Drew Bear
12-06-2011, 10:42 AM
Random thoughts from a non-maestro.

I like the low-G "sound" from various sound samples and video I've heard, so will also install a low-G set of strings at some point. But my first uke came with a high-G set of strings and I've been learning basic picking patterns with it. That will change with a low G string, so I've decided to hold off on changing the tuning.

If you're anywhere close to getting a 2nd uke (maybe a tenor?), then you might want to consider putting the low-G set of strings on that one.

janeray1940
12-06-2011, 11:23 AM
Definitely not a maestro here but... to me, the "pro" for going low G is the aforementioned five extra notes, and the "con" is the aforementioned guitar-ish sound. This is why I went with two identical ukes, one string low G and one reentrant - I wouldn't be happy with the low-G sound as my only player, but sometimes it's just the right thing.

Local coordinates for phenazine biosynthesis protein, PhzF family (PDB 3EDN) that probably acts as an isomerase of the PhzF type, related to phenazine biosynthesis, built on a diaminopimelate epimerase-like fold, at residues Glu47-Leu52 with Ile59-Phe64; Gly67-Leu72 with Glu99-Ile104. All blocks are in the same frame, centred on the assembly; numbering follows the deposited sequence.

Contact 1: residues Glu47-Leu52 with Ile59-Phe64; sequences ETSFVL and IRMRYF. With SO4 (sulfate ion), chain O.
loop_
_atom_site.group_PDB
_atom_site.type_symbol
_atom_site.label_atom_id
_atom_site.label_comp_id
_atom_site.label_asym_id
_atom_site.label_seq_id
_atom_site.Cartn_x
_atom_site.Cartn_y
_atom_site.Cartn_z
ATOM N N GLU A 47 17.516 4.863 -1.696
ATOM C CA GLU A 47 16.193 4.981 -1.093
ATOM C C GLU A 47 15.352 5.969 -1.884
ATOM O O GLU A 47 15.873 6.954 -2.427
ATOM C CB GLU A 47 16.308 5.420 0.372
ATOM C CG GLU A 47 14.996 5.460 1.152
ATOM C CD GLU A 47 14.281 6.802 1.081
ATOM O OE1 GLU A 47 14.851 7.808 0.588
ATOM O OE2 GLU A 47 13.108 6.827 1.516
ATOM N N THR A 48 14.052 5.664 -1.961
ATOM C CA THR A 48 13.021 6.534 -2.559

PoiDog
12-06-2011, 11:43 AM
Definitely not a maestro here but... to me, the "pro" for going low G is the aforementioned five extra notes, and the "con" is the aforementioned guitar-ish sound. This is why I went with two identical ukes, one string low G and one reentrant - I wouldn't be happy with the low-G sound as my only player, but sometimes it's just the right thing.

Yup. Same with me. Got one slung high and one slung low. No need for anything more than that.

Lori
12-06-2011, 11:48 AM
If you ever do melody fingerpicking, and find yourself running out of notes on the low end, a low G tuning will help. Some ukulele arrangements awkwardly jump octaves in the middle, in order to fit the instrument. Some songs are transposed to try and fix the limitation, but it can be a problem.